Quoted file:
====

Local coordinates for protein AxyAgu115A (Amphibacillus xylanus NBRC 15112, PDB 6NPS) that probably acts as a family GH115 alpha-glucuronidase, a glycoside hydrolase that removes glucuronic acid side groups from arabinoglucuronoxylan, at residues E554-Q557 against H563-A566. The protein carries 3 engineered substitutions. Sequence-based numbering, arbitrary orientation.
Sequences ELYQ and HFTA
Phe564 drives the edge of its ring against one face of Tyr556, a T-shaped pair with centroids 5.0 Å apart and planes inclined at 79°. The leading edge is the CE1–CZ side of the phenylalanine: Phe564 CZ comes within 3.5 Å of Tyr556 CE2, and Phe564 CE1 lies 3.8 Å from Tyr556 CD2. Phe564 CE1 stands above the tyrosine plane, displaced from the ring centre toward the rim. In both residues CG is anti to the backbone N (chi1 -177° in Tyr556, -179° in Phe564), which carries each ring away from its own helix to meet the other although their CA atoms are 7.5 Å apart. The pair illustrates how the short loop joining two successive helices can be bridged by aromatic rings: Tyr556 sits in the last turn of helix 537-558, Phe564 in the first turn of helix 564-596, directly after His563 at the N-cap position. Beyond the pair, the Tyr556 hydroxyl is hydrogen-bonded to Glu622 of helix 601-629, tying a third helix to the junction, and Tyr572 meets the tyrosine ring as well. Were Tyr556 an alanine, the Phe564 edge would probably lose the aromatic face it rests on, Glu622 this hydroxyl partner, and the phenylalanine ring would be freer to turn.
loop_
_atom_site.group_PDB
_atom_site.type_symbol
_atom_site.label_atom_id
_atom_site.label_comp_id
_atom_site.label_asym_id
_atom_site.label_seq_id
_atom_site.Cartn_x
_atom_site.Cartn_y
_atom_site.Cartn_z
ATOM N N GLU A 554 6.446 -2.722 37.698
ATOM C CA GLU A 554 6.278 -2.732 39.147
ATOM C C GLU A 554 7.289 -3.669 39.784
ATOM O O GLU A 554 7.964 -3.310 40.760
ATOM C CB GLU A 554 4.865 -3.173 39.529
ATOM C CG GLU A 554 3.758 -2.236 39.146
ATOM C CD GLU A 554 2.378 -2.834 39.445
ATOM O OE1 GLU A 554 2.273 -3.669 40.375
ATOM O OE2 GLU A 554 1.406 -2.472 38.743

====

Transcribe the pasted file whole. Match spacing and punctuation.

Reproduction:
Local coordinates for protein AxyAgu115A (Amphibacillus xylanus NBRC 15112, PDB 6NPS) that probably acts as a family GH115 alpha-glucuronidase, a glycoside hydrolase that removes glucuronic acid side groups from arabinoglucuronoxylan, at residues E554-Q557 against H563-A566. The protein carries 3 engineered substitutions. Sequence-based numbering, arbitrary orientation.
Sequences ELYQ and HFTA
Phe564 drives the edge of its ring against one face of Tyr556, a T-shaped pair with centroids 5.0 Å apart and planes inclined at 79°. The leading edge is the CE1–CZ side of the phenylalanine: Phe564 CZ comes within 3.5 Å of Tyr556 CE2, and Phe564 CE1 lies 3.8 Å from Tyr556 CD2. Phe564 CE1 stands above the tyrosine plane, displaced from the ring centre toward the rim. In both residues CG is anti to the backbone N (chi1 -177° in Tyr556, -179° in Phe564), which carries each ring away from its own helix to meet the other although their CA atoms are 7.5 Å apart. The pair illustrates how the short loop joining two successive helices can be bridged by aromatic rings: Tyr556 sits in the last turn of helix 537-558, Phe564 in the first turn of helix 564-596, directly after His563 at the N-cap position. Beyond the pair, the Tyr556 hydroxyl is hydrogen-bonded to Glu622 of helix 601-629, tying a third helix to the junction, and Tyr572 meets the tyrosine ring as well. Were Tyr556 an alanine, the Phe564 edge would probably lose the aromatic face it rests on, Glu622 this hydroxyl partner, and the phenylalanine ring would be freer to turn.
loop_
_atom_site.group_PDB
_atom_site.type_symbol
_atom_site.label_atom_id
_atom_site.label_comp_id
_atom_site.label_asym_id
_atom_site.label_seq_id
_atom_site.Cartn_x
_atom_site.Cartn_y
_atom_site.Cartn_z
ATOM N N GLU A 554 6.446 -2.722 37.698
ATOM C CA GLU A 554 6.278 -2.732 39.147
ATOM C C GLU A 554 7.289 -3.669 39.784
ATOM O O GLU A 554 7.964 -3.310 40.760
ATOM C CB GLU A 554 4.865 -3.173 39.529
ATOM C CG GLU A 554 3.758 -2.236 39.146
ATOM C CD GLU A 554 2.378 -2.834 39.445
ATOM O OE1 GLU A 554 2.273 -3.669 40.375
ATOM O OE2 GLU A 554 1.406 -2.472 38.743